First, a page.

The Group’s processes, policies and governance are designed to identify and mitigate material tax risks. The complex and ever-changing international tax environment, international political developments and consequent changes in the way we do business mean that there is always an element of tax risk and uncertainty inherent in the Group’s operations. To this end, we have formalised our tax risk identification, measurement, reporting and monitoring processes to manage these risks and ensure appropriate mitigation steps are taken.  Significant tax risks and progress on mitigating actions are reported regularly to the Audit Committee.

In common with many other multinational groups, our most significant source of uncertainty arises where two or more governments adopt different interpretations in relation to transfer pricing and the treatment of intragroup, cross border transactions. Our Transfer Pricing policy has been developed in line with OECD arm’s length principles and domestic laws. Our approach provides an appropriate return to each entity in the Group, commensurate with the economic activity and business risk assumed by that entity. While we operate a consistent global model for transfer pricing of goods and services, governments may adopt different and sometimes contradictory positions in relation to the same transaction or arrangement. We would aim to seek assurance and resolution of any disputed transaction or arrangement through appropriate domestic or international dispute resolution procedures. Where appropriate we would seek assurance in advance through advance pricing agreements.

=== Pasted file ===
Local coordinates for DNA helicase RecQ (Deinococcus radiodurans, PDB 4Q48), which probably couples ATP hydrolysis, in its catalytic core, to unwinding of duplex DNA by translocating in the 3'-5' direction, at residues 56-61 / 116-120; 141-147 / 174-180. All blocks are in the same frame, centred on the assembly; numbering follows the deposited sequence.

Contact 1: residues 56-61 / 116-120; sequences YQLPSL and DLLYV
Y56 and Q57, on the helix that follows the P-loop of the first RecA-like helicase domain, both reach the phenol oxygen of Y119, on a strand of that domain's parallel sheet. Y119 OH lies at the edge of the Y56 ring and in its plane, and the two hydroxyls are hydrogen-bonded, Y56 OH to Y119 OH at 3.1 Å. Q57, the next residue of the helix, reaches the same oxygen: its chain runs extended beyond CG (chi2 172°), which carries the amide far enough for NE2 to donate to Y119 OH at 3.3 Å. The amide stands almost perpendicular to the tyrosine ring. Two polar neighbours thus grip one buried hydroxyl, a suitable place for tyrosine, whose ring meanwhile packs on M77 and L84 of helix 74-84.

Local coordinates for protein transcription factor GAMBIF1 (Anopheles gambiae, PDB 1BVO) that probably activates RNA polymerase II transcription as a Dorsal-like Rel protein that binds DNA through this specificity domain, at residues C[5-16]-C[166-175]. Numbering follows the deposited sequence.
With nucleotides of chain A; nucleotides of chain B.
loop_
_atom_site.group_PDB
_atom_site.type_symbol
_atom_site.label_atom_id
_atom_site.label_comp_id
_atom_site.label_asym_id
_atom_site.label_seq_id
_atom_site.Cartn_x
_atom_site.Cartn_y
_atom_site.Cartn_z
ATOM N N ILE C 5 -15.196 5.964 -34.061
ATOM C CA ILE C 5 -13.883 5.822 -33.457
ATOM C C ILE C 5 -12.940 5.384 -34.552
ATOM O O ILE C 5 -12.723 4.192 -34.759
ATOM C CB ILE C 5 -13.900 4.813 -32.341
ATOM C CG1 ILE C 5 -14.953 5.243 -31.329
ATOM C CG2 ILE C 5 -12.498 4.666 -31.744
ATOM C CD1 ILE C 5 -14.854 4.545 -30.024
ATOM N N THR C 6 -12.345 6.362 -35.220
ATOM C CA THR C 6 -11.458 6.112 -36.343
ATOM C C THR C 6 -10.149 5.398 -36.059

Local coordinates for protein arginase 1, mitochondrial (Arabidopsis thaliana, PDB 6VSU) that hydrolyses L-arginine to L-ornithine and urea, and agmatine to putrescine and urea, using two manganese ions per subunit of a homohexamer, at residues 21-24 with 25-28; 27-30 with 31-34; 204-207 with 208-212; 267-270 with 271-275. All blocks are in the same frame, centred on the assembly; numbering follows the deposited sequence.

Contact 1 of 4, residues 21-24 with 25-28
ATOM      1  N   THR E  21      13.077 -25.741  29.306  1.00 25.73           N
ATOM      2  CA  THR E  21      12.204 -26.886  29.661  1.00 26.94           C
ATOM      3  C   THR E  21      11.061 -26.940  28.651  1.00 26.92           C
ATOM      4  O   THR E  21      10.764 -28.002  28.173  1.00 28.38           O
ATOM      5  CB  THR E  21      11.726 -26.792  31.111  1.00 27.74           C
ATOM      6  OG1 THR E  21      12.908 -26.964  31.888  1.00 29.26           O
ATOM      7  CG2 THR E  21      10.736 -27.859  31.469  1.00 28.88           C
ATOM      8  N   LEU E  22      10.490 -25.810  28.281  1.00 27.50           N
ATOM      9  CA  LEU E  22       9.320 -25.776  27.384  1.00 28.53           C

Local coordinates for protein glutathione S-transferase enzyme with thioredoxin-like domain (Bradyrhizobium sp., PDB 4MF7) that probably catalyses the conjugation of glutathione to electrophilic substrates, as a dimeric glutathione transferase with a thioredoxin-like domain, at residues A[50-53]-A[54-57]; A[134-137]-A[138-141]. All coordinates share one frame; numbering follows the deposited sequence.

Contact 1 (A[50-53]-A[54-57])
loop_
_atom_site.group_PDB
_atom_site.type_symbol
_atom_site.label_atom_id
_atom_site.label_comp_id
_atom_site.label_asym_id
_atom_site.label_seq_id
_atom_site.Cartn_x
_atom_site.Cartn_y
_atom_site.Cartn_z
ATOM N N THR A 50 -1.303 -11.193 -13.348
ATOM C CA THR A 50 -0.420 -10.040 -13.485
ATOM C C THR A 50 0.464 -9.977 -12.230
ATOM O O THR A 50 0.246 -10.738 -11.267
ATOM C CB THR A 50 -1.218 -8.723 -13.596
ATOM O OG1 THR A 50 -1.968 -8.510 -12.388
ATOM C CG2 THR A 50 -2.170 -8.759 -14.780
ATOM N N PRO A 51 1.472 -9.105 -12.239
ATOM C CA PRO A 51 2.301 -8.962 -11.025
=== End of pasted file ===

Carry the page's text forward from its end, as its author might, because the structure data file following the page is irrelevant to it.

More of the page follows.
Total tax contribution
The group makes a significant economic contribution to the countries where it operates through taxation, either borne by the group or collected on behalf of and paid to the relevant tax authorities. In FY21, the total taxes borne and collected by the group amounted to £334.7m. In the UK, where the group is headquartered and has significant operations, Burberry paid business taxes of £58.1m and collected a further £14.2m of taxes on behalf of the UK Exchequer. The composition of both global and UK total tax contributions are shown in the charts below:

Global

  £m
Total taxes collected 133.9 
Corporate taxes paid 58.0 
Employer NIC/social security payments paid 50.2 
Customs duties / excise taxes paid 63.8 
Property taxes suffered 24.7 
Other taxes suffered 4.1 
  334.7

UK

  £m
Total taxes collected 14.2
Corporate taxes paid 19.7
Employer NIC/social security payments paid 21.3
Customs duties / excise taxes paid 2.6
Property taxes suffered 14.4
Other taxes 0.1
  72.3